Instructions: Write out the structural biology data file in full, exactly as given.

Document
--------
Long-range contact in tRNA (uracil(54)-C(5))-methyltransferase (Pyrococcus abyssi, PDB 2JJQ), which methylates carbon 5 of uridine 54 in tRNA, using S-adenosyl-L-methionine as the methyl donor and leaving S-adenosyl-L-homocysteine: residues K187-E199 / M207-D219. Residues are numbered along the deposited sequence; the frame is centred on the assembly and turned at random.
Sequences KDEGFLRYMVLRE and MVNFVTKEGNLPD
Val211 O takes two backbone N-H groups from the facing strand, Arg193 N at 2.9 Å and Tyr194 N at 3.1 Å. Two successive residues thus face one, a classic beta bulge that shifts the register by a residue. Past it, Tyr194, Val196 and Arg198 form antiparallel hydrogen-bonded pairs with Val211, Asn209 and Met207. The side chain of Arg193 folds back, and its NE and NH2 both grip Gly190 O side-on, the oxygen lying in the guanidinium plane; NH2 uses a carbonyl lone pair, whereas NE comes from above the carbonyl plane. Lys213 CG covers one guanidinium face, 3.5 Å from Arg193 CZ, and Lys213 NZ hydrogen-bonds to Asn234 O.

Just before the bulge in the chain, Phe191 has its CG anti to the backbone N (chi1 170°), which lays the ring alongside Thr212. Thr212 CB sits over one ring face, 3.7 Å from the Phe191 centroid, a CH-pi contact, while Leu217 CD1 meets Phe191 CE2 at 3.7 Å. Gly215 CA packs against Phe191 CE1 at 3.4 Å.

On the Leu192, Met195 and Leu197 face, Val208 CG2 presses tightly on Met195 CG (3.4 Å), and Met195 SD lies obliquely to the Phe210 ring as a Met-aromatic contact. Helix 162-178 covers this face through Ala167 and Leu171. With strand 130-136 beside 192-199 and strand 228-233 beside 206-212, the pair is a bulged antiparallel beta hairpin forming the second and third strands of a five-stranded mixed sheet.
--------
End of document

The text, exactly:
Long-range contact in tRNA (uracil(54)-C(5))-methyltransferase (Pyrococcus abyssi, PDB 2JJQ), which methylates carbon 5 of uridine 54 in tRNA, using S-adenosyl-L-methionine as the methyl donor and leaving S-adenosyl-L-homocysteine: residues K187-E199 / M207-D219. Residues are numbered along the deposited sequence; the frame is centred on the assembly and turned at random.
Sequences KDEGFLRYMVLRE and MVNFVTKEGNLPD
Val211 O takes two backbone N-H groups from the facing strand, Arg193 N at 2.9 Å and Tyr194 N at 3.1 Å. Two successive residues thus face one, a classic beta bulge that shifts the register by a residue. Past it, Tyr194, Val196 and Arg198 form antiparallel hydrogen-bonded pairs with Val211, Asn209 and Met207. The side chain of Arg193 folds back, and its NE and NH2 both grip Gly190 O side-on, the oxygen lying in the guanidinium plane; NH2 uses a carbonyl lone pair, whereas NE comes from above the carbonyl plane. Lys213 CG covers one guanidinium face, 3.5 Å from Arg193 CZ, and Lys213 NZ hydrogen-bonds to Asn234 O.

Just before the bulge in the chain, Phe191 has its CG anti to the backbone N (chi1 170°), which lays the ring alongside Thr212. Thr212 CB sits over one ring face, 3.7 Å from the Phe191 centroid, a CH-pi contact, while Leu217 CD1 meets Phe191 CE2 at 3.7 Å. Gly215 CA packs against Phe191 CE1 at 3.4 Å.

On the Leu192, Met195 and Leu197 face, Val208 CG2 presses tightly on Met195 CG (3.4 Å), and Met195 SD lies obliquely to the Phe210 ring as a Met-aromatic contact. Helix 162-178 covers this face through Ala167 and Leu171. With strand 130-136 beside 192-199 and strand 228-233 beside 206-212, the pair is a bulged antiparallel beta hairpin forming the second and third strands of a five-stranded mixed sheet.